OK, my bad. But about my other points:
1. I was thinking further about ideal waveforms - you want something with well-understood shortcut algorithms to recognize it in spite of noise, and the algorithms should be very specific in the time domain. FFT and friends are good algorithms, but they are particularly bad at time distinctions. It's been ages since I "studied" this stuff (and I never understood it any better than I had to to make my HS math teacher believe I was doing my independent study), but, have you thought about wavelets?
He's using phase angle of a non-repeating noise AFAIK, so I think things are fine in that respect. Audio chips with different speed clocks would get him, as would any motion. AlbertCahalan 12:41, 13 October 2007 (EDT)
2. I still think that a human guess at temperature - that is, if you don't have a dongle for use with the "measure" activity - is the best, and most educational, answer. Using the stereo speakers, aren't you going to have problems because of the speed of sound in the laptop plastic? (problems that are avoided if the laptops are more-or-less facing each other head-on). Homunq 08:01, 13 October 2007 (EDT)
As long as the speed of sound in the plastic is significantly different from the speed of sound in air, the sound arriving through the plastic can be ignored. (take the first peak or second peak, whichever one is the air) AlbertCahalan 12:41, 13 October 2007 (EDT)
I find this idea intriguing. Maybe there should be some option to input air temperature and relative humidity, possibly hidden in an "Advanced Settings" tab. I've been trying to figure out how to provide the simplest possible interface, but that might not be a bad compromise. It might also provide an educational benefit: punch in the air temperature and humidity, and it tells you the speed of sound. Ben 18:29, 15 October 2007 (EDT)
Done. Ben 00:46, 15 January 2008 (EST)

More ideas

You have 2 speakers. That can pretty much let you determine angle, given a few minor assumptions about a flat world and similar. Maybe you place the laptops on hyperbolas.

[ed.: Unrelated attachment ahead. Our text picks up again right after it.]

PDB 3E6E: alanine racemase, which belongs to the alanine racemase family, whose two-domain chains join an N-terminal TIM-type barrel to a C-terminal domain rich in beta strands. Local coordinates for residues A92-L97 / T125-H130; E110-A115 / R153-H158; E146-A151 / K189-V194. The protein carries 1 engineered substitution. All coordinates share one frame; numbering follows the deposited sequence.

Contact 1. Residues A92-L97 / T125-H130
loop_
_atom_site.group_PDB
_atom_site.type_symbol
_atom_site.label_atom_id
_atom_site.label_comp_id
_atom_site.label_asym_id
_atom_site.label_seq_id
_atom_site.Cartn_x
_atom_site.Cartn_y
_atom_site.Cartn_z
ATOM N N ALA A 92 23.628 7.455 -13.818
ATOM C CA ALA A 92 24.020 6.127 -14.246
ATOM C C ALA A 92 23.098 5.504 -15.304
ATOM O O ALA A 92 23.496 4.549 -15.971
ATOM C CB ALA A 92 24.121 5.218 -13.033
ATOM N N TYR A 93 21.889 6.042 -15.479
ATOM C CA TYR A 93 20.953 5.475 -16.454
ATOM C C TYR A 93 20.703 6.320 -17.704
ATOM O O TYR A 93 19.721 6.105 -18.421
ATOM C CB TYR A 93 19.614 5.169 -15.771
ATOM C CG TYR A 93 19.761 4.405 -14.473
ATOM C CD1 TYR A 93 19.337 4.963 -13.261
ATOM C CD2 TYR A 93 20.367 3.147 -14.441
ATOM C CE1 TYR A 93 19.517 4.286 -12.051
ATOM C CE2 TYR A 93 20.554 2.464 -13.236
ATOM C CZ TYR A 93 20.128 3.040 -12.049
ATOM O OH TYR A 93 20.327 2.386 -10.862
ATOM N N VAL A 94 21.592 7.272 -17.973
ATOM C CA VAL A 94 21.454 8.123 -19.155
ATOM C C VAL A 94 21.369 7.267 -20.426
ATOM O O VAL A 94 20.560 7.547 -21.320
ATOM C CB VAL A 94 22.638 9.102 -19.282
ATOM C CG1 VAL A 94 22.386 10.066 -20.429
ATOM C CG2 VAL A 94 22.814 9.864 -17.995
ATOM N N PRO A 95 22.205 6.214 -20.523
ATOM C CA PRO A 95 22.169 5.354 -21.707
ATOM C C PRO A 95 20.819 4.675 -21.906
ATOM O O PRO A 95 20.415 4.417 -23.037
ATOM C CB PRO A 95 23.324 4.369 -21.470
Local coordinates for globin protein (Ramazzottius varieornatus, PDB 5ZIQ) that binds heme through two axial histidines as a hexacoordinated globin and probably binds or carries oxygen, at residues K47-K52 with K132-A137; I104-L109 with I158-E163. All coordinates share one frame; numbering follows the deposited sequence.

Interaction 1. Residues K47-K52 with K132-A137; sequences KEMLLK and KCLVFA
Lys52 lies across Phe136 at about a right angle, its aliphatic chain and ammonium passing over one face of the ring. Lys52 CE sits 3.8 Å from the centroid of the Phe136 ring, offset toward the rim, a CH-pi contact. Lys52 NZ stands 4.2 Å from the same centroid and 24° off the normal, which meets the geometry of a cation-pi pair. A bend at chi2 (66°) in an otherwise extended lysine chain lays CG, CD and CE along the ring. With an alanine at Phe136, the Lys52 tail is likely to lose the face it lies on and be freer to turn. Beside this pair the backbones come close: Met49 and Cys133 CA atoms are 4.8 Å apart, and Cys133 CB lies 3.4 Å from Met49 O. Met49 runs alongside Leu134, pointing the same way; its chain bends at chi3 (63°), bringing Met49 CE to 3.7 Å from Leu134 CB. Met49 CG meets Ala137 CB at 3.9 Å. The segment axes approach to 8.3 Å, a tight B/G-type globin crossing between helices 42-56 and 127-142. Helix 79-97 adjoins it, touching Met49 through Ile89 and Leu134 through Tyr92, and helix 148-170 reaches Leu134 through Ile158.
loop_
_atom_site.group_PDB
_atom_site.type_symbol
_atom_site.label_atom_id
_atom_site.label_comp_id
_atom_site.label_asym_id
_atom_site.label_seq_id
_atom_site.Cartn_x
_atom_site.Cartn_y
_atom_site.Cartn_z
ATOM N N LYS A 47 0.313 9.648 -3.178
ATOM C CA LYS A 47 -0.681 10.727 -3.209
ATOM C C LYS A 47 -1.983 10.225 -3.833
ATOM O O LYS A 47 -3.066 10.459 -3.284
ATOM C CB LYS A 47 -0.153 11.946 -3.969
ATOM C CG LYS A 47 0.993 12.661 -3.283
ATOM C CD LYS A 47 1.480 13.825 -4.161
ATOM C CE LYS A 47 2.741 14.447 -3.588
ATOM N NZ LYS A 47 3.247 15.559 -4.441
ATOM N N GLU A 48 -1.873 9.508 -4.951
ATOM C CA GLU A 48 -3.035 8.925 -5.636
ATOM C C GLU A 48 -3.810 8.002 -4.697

With two laptops, it's not clear that we can really talk about placing the laptops on hyperbolas. However, it is true that, in principle, one could determine the angle at which they face each other. The measurement would not be terribly accurate, and it would at least double the amount of time required for a measurement. It might be possible, but I haven't seen a reason to do it. Ben 18:12, 15 October 2007 (EDT)

The speakers are a known distance from each other. With stereo, you can get the speaker-to-speaker distance. (they share the same start-up lag) From the error, compute temperature. AlbertCahalan 04:31, 6 October 2007 (EDT)

This might be possible. The first problem is acoustics: because the speaker and microphone are both somewhat directional, an appropriately placed object might provide a stronger path than the direct path through the air over the screen. Additionally, to achieve even 5 degree C accuracy, the distance must be known and measured to better than 1% accuracy. The speakers are less than 20 cm apart, so we are talking about 2 mm of position accuracy. Even if the speaker placement is that precise, 48 KHz samples are spaced 7.5 mm apart in air. Thus, an extremely accurate sub-sample positioning measurement algorithm is required. This may also be possible (and I am looking into it) but it is edging into the realm of algorithms research. To get 1 degree C requires sub-mm speaker placement and 20x superresolution in the positioning. Ben 18:12, 15 October 2007 (EDT)